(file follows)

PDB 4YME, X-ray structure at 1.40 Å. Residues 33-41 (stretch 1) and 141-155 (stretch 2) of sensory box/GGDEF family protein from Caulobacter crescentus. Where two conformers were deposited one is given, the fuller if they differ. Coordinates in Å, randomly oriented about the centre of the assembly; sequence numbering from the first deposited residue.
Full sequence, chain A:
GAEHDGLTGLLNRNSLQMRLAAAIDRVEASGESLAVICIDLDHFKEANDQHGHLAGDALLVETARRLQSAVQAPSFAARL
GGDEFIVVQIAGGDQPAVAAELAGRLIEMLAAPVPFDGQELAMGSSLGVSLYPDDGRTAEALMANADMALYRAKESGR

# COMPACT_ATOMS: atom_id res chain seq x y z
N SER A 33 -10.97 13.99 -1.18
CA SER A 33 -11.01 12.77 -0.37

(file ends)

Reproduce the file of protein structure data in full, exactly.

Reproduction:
PDB 4YME, X-ray structure at 1.40 Å. Residues 33-41 (stretch 1) and 141-155 (stretch 2) of sensory box/GGDEF family protein from Caulobacter crescentus. Where two conformers were deposited one is given, the fuller if they differ. Coordinates in Å, randomly oriented about the centre of the assembly; sequence numbering from the first deposited residue.
Full sequence, chain A:
GAEHDGLTGLLNRNSLQMRLAAAIDRVEASGESLAVICIDLDHFKEANDQHGHLAGDALLVETARRLQSAVQAPSFAARL
GGDEFIVVQIAGGDQPAVAAELAGRLIEMLAAPVPFDGQELAMGSSLGVSLYPDDGRTAEALMANADMALYRAKESGR

# COMPACT_ATOMS: atom_id res chain seq x y z
N SER A 33 -10.97 13.99 -1.18
CA SER A 33 -11.01 12.77 -0.37